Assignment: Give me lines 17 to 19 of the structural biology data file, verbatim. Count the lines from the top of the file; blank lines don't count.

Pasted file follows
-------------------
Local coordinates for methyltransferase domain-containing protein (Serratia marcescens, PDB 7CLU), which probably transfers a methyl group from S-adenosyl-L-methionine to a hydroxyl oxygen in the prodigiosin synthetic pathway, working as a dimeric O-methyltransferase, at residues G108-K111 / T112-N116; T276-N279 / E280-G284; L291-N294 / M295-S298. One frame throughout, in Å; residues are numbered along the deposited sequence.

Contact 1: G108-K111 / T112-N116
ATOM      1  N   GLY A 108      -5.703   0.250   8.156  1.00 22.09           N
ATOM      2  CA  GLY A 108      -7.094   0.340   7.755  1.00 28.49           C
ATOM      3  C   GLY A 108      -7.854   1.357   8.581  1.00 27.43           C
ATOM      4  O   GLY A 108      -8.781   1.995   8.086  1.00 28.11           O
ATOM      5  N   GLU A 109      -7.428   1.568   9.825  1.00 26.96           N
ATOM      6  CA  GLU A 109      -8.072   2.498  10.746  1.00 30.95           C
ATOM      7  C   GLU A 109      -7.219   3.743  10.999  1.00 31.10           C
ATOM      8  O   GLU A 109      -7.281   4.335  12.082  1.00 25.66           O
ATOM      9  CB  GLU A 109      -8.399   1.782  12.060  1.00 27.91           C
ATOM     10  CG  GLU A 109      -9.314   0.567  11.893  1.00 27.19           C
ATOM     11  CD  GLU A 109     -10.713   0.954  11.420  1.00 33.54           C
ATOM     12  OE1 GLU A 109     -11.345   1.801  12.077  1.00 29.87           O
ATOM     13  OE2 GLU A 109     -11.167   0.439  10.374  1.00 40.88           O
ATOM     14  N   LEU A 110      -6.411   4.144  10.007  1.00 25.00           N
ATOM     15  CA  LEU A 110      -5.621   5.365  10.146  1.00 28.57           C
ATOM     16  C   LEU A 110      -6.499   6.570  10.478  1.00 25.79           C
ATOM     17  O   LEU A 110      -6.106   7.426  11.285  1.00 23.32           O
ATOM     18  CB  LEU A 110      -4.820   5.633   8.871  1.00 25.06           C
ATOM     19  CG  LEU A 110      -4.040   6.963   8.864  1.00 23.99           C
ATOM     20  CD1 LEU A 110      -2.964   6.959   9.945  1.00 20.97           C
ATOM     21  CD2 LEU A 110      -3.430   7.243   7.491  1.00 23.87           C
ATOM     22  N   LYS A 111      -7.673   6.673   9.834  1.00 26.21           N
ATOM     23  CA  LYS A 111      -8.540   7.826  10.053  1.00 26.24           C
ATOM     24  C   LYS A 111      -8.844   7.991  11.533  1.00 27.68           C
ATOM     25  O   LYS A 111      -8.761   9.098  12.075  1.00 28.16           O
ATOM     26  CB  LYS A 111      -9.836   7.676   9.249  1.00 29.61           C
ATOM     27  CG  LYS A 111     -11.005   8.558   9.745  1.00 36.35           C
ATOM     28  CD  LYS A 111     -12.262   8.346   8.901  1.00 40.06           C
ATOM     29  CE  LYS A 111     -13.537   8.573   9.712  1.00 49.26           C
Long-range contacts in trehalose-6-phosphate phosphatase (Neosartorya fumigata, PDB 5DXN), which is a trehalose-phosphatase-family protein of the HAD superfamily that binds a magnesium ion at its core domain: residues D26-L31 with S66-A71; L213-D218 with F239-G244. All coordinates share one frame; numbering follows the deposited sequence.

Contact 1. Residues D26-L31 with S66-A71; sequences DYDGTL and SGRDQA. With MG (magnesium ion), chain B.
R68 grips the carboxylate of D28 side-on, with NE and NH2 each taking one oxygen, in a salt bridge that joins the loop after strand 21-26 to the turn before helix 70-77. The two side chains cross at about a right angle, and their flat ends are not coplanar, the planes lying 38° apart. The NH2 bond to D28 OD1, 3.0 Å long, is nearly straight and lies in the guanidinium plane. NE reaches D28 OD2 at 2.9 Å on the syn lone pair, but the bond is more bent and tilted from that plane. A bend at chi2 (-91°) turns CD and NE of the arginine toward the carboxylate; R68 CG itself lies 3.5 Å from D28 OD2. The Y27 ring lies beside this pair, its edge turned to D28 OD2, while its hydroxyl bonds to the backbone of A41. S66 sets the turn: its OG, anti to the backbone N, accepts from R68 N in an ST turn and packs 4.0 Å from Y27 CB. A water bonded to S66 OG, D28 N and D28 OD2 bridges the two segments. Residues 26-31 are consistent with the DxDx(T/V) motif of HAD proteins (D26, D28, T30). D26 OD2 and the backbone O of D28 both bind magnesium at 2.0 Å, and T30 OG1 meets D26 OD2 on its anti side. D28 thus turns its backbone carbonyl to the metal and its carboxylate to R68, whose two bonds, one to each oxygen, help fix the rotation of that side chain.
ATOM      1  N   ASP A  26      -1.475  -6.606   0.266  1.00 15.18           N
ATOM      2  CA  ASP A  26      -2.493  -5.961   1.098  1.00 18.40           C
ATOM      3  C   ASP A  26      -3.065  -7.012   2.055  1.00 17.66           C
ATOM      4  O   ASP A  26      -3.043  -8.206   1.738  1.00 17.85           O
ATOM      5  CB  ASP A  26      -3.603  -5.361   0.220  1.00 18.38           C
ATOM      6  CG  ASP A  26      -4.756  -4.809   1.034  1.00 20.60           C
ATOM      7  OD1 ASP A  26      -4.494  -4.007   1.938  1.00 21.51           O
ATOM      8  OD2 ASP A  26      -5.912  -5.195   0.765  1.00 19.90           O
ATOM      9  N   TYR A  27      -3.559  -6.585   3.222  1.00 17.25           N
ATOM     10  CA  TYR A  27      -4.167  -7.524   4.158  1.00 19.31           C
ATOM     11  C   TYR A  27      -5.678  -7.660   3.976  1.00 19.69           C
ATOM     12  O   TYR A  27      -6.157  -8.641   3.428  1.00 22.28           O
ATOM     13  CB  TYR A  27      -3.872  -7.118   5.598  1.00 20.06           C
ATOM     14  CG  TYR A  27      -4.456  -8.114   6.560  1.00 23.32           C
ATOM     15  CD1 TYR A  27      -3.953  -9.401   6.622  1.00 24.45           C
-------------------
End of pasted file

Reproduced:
ATOM     15  CA  LEU A 110      -5.621   5.365  10.146  1.00 28.57           C
ATOM     16  C   LEU A 110      -6.499   6.570  10.478  1.00 25.79           C
ATOM     17  O   LEU A 110      -6.106   7.426  11.285  1.00 23.32           O